99 AND 44/100% DEAD (aka: CALL HARRY CROWN)
(director: John Frankenheimer; screenwriter: Robert Dillon; cinematographer: Ralph Woolsey; editor: Harold F. Kress; music: Henry Mancini; cast: Richard Harris (Harry Crown), Edmond O’Brien (Uncle Frank Kelly), Bradford Dillman (Big Eddie), Ann Turkel (Buffy), Kathrine Baumann (Baby), Chuck Connors (Marvin ‘Claw’ Zuckerman), Constance Ford (Dolly), David Hall (Tony), Max Kleven (North), Janice Heiden (Clara); Runtime: 98; MPAA Rating: PG; producer: Joe Wizan; Video Search of Miami; 1974)
“To say it stinks, is like saying a sewer smells.”
Reviewed by Dennis Schwartz
A dreadfully witless film that has attracted a minor cult following over the years (probably by consumers impressed with its clumsy title that was meant to spoof a familiar ad for soap in America that used pure in its slogan instead of dead). John Frankenheimer (“Seven Days in May”/”The Manchurian Candidate”/”The Fixer”), an uneven director, comes up with a slick, stylish crime drama spoof that is annoying in its fake Hollywood impersonation of hoods, lame acting, wretched dialogue (like one wise guy character saying “A cigar doesn’t care who smokes it”) and trite plot. It’s lamely scripted by Robert Dillon, who skids out of control as he goes for broad comedy at every turn. This is one of those bad films that’s bad enough not to be good for even a sec.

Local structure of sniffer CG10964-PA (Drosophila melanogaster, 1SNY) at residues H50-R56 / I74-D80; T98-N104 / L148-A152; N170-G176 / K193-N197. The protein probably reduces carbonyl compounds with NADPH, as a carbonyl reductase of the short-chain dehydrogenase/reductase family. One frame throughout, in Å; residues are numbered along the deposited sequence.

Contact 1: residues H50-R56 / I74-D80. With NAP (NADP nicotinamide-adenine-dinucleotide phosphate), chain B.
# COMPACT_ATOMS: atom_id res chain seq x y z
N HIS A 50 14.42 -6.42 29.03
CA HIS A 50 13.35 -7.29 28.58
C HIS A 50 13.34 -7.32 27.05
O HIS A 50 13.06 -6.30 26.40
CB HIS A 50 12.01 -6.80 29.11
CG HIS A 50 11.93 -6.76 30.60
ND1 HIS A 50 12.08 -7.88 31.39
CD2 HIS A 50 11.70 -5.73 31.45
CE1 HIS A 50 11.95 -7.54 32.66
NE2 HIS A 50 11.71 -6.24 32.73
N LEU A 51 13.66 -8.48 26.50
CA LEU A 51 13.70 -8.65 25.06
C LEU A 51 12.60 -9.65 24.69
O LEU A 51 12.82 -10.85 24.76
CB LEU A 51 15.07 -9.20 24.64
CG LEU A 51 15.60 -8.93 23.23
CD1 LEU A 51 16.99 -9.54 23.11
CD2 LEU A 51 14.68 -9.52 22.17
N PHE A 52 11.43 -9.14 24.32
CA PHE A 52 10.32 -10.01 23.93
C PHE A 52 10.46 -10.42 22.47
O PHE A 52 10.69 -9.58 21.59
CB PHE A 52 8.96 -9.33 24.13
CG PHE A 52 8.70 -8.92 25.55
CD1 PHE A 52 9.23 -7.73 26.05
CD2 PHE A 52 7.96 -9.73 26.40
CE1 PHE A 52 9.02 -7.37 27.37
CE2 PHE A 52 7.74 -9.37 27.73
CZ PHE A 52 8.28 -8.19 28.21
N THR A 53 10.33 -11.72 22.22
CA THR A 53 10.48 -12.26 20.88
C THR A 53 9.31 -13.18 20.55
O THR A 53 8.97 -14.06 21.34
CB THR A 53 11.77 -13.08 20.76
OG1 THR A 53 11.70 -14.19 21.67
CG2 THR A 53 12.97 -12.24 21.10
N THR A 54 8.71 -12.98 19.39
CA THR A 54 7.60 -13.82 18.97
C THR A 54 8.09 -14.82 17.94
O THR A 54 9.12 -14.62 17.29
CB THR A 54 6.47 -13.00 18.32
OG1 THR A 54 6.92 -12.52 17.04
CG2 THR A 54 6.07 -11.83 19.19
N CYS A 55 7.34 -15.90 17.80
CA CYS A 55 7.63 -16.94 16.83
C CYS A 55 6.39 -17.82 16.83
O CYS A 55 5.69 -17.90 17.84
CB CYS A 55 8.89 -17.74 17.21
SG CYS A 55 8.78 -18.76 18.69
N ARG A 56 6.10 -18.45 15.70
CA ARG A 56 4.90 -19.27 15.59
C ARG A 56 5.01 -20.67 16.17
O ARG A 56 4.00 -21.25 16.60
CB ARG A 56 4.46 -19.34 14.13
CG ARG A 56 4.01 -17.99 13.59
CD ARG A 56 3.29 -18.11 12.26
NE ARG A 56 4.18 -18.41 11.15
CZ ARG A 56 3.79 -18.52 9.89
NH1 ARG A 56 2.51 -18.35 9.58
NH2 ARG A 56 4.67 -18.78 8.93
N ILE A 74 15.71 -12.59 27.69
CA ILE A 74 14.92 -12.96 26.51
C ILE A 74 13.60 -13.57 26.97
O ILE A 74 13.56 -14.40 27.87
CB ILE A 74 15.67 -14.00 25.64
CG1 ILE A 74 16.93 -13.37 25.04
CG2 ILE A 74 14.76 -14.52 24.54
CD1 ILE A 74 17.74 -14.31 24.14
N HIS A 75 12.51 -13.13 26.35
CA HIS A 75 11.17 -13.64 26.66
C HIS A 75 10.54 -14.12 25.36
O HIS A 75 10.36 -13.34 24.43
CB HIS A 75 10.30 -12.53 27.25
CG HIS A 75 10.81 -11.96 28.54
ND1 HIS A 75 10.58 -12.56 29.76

City crime bosses, the gruff Uncle Frank Kelly (Edmond O’Brien) and the maniacal Big Eddie (Bradford Dillman), are having a turf war in the unnamed city, and Uncle Frank hires for $100,000 renown hit man Harry Crown (Richard Harris) to settle the problem of upstart Big Eddie muscling in on his racket operations.
What follows are shootouts, numerous car chases, a number of bodies with cement shoes dropped in the river and the gangsters toying with the affections of their submissive plastic dolls. There’s a crazed killer on Big Eddie’s payroll named Marvin ‘Claw’ Zuckerman (Chuck Connors) who has a metal stump for a hand courtesy of Harry, who naturally now wants revenge. The most imaginative thing about the film, is that Claw has his metal stump fitted so it can attach anything to it from a corkscrew to a knife.
This misguided effort to satirize the crime genre is never funny, the action scenes are by rote and it never builds to any acceptable purpose. To say it stinks, is like saying a sewer smells.
REVIEWED ON 12/19/2008 GRADE: C-